The Bay Area’s rightfully popular festival of queer cinema brings 174 films from 38 countries—many of them first-time films—to our doorstep, giving local audiences the opportunity to say they saw it here first. The opening night film Vita & Virginia tells the story of “one of the great lesbian love affairs of the 20th century”: between novelists Virginia Woolf and Vita Sackville-West. Book-ending this costume drama is the documentary Gay Chorus Deep South, about our very own San Francisco Gay Men’s Chorus touring the southern United States in the wake of the 2016 elections.
There’s film (the churning commercial industry) and then there’s film (the messy, experimental, expansive medium). In Los Angeles of the late 1970s, a group of experimental filmmakers carved out a space for alternative approaches to the celluloid stuff with the artist-run screening collective Los Angeles Independent Film Oasis. An afternoon selection of 16mm films made by the collective’s founding members complement the museum’s seventh-floor exhibition of Pat O’Neill’s original and reworked moving-image work.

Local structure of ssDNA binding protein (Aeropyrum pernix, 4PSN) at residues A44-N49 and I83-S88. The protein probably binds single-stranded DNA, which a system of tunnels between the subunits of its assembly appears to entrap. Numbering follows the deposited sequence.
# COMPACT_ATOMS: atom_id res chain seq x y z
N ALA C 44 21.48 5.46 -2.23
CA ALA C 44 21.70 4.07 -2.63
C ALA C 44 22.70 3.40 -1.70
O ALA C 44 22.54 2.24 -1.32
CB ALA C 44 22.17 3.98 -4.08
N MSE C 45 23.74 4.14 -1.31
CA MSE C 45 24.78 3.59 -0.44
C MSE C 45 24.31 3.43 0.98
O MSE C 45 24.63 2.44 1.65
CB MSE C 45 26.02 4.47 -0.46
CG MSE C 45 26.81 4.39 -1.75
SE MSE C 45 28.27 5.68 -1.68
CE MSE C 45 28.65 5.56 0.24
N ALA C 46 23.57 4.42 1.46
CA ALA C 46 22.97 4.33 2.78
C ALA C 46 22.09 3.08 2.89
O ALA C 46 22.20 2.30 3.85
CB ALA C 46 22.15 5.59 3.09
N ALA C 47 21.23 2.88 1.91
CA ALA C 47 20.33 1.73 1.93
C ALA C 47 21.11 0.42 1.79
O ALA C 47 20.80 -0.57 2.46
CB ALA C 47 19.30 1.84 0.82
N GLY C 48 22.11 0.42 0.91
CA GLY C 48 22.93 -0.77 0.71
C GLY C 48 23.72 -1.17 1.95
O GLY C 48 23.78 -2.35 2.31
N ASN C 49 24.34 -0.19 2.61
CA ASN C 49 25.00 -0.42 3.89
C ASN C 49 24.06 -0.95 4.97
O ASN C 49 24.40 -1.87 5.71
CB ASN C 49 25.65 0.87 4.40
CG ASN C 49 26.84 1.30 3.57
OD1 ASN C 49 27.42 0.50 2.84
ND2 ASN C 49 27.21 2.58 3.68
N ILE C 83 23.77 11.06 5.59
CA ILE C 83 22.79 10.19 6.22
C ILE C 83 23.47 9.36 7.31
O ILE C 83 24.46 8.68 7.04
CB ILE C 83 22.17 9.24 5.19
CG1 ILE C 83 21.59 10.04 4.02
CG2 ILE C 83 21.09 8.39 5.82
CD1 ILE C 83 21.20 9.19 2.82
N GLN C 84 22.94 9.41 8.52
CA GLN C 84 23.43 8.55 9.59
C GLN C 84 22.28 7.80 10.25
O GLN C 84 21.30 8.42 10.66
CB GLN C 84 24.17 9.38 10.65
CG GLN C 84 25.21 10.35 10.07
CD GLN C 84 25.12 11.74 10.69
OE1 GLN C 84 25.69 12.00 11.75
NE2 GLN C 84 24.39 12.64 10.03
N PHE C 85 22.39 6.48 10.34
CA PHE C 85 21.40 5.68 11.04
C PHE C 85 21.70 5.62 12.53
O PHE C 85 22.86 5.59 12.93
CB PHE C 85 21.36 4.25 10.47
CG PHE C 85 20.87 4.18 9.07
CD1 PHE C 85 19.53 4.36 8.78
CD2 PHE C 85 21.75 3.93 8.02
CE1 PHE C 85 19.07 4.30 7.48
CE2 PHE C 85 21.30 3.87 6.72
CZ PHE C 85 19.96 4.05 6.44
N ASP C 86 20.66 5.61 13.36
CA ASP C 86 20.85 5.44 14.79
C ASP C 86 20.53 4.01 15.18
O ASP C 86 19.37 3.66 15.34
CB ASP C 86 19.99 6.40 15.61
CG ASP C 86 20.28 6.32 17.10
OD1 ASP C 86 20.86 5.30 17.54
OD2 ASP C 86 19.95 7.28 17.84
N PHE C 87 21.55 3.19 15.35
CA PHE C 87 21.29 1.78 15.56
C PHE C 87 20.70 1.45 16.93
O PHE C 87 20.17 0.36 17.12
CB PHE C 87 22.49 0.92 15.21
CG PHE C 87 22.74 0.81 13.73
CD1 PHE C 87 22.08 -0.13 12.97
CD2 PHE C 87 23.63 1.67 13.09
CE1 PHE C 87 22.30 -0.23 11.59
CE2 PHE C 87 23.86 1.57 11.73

Tap into your inner darkness with a month and a half of gothic-tinged films, many of them based on tales by Shirley Jackson, Anne Rice, Mary Shelley, the Brontë sisters and Toni Morrison. Vampires, monsters, hauntings and terror of the more realistic variety (see the racially motivated violence of To Kill a Mockingbird) stalk the museum’s Phyllis Wattis Theater, providing the thrilling release gothic tales have offered audiences since The Castle of Otranto was published in 1764.
A yearly celebration of all things Godzilla moves from its previous home at San Leandro’s Bal Theatre to San Francisco’s Balboa Theatre, devoting three days and both screens to the king of the monsters. Promising 11 classic Godzilla movies, vendors, artists, prizes and more, Godzilla Fest does not include the latest cinematic reimagining of the giant lizard, which you can see in Bay Area theaters on May 31. I have it on good advice that if you have to pick just one of the weekend’s offerings, let it be 1964’s Mothra vs. Godzilla.